The specialists at Euphoria are trained visage virtuosos who use their talents to forge splendid hair styles from fizzled out follicles. The fur refurbishing begins with a meticulous Moroccan oil treatment, which motivates lazy locks and ensures proper lubrication for 3,000 miles. To clean head pelts and leave each hair as smooth as sandblasted silk, the shampoo session unleashes beautifying bubbles, and a haircut paired with a style blow-dry bring the treatment to a well-groomed conclusion. Men with hair can visit Euphoria for a men's haircut and mold their tresses into brand-new savvy styles tailored to get along with each client's facial physique. Clients are welcome to use the location’s wireless internet to peruse the world wide web while the beauty design specialists are busy upgrading their hair hardware.
Although yoga and Jiu-Jitsu seem like two very different practices, they share a common foundation: technique. This foundation of technique and form are central to the teaching philosophy at Tula Yoga and Jiu-Jitsu's. Their instructors teach two styles of yoga—vinyasa and hatha. In vinyasa yoga, students synchronize their movements and breathing through a flowing sequence of postures. The hatha sequence involves longer holds that challenge muscles and help students develop inner wisdom, all without having to eat the bark of a wise, old tree. Strong form and technique is stressed in Tula's yoga offerings, and that carries over to its Jiu-Jitsu program. There, blue-belt instructor Robert Slape maintains an unhurried pace so students of all levels can efficiently learn martial arts techniques.
Divers' clothing flaps in the wind as they soar toward a patchwork of meadows, with forests spreading out in all directions and mountains looming on the horizon. Sometimes, as the wind rushes past their ears, they can look out and glimpse seven volcanoes in the distance. But before these jumps, Skydive! Toledo's instructors impart the necessary safety measures, touching on how to ensure a parachute has been maintained, how to land, and how to use a guidebook to ask birds for directions. After briefing visitors on the basics, expert jumpers help them learn the physics firsthand on tandem jumps and accelerated free-fall plunges from small Cessna aircraft. They also train first-time skydivers through the static-line program—a former military exercise now used to train sports parachutists toward licenses. From the strut of a single-engine Cessna plane, at an altitude of 3,000 feet, a student leaps into the air and falls for up to three seconds before a static line attached to the plane deploys a parachute and takes the guesswork out of pulling the ripcord.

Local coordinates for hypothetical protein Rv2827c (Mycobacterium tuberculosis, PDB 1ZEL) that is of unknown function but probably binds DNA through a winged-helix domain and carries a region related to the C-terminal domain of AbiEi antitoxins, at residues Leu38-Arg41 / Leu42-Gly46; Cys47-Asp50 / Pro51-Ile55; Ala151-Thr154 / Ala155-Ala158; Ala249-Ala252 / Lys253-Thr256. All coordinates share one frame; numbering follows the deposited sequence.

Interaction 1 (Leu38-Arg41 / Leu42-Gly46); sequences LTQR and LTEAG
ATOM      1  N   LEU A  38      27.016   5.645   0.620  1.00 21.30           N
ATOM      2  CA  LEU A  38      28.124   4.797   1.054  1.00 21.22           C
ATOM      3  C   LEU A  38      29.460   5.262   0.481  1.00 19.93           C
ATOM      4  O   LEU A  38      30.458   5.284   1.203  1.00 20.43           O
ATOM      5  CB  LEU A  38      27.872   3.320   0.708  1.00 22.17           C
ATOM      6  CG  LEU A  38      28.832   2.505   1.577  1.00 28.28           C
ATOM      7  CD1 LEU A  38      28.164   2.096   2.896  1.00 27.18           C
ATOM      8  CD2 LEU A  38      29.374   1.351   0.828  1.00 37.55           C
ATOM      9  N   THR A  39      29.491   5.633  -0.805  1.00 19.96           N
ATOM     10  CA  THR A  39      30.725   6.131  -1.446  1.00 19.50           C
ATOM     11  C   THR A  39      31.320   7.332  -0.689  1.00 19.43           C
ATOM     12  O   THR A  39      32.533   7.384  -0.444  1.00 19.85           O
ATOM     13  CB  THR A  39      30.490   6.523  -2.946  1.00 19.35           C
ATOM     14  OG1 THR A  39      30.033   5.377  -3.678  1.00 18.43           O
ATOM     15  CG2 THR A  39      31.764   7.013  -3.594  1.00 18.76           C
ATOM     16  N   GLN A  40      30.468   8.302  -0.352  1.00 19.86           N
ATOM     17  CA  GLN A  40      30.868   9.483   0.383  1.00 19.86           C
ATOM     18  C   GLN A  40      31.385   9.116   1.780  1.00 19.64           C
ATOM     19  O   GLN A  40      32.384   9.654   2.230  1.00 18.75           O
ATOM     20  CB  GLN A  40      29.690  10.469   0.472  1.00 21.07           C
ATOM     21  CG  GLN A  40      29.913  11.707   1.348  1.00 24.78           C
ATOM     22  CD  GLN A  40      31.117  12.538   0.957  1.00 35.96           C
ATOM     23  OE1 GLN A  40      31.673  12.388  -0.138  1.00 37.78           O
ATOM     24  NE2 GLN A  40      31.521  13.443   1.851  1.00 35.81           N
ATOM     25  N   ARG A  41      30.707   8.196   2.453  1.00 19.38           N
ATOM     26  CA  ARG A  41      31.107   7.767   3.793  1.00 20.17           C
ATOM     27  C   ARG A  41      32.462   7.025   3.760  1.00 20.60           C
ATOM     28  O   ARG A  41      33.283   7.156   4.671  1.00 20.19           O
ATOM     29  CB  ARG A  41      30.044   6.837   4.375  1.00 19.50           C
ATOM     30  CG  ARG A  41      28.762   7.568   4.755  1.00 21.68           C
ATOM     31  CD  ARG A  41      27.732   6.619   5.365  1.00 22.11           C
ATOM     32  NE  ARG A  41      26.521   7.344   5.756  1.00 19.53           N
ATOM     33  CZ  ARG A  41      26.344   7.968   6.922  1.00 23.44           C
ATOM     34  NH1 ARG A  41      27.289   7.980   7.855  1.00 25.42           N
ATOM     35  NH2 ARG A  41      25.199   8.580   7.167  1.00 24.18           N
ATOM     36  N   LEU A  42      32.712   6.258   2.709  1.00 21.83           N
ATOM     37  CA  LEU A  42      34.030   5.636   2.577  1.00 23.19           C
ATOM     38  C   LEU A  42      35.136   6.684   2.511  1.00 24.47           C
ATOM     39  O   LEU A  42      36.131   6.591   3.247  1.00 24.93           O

When Bodhi Tree Yoga Studio owner Krista Risner first attempted yoga exercises along with a DVD, she wasn't impressed. The workout didn't seem strenuous or fruitful. But once she summoned the courage to visit a studio, she was struck by yoga's effect on not only the body but also the mind. Now a staunch devotee, she and her staff of instructors teach yogis of all experience levels how to become better attuned to their bodies and minds through flowing postures and breathing exercises.
The facilities of inferno Fitness & Sports span 25,000 square feet and include a full-size basketball court, a private CrossFit studio, and an octagonal cage. Inside that cage, members can practice mixed-martial-arts skills learned during classes taught by veteran coaches. The gym also offers Women's Combat Conditioning classes that fuse aerobic exercises with self-defense techniques and calorie-burning Zumba classes set to latin, hip-hop, and salsa music.
By the age of 30, Stephanie Howard's extreme athleticism had nearly run her body into the ground. She was participating in physically demanding sports, from snow-ski racing and water-ski jumping to 197-mile relay marathons and even playing volleyball while pregnant. Stephanie had severely traumatized her spine in the process, suffering from compressions that landed her in physical therapy, chiropractic sessions, and regular injections at a pain clinic. Everyone told her this could only end one way—with surgery.
Stephanie refused to believe such extreme measures were necessary, and, on a whim, enrolled in a hot yoga school. Not only did her pain begin to subside, but she found herself gaining strength in her back. Hot yoga was the cure she needed. She eventually opened Yoga Hot Spot, starting out teaching 10 classes a week on her own before expanding to three locations with a team of experienced instructors. Each class takes place in a heated studio and explores various techniques including hatha, power vinyasa flow, and giving nicknames to individual beads of sweat.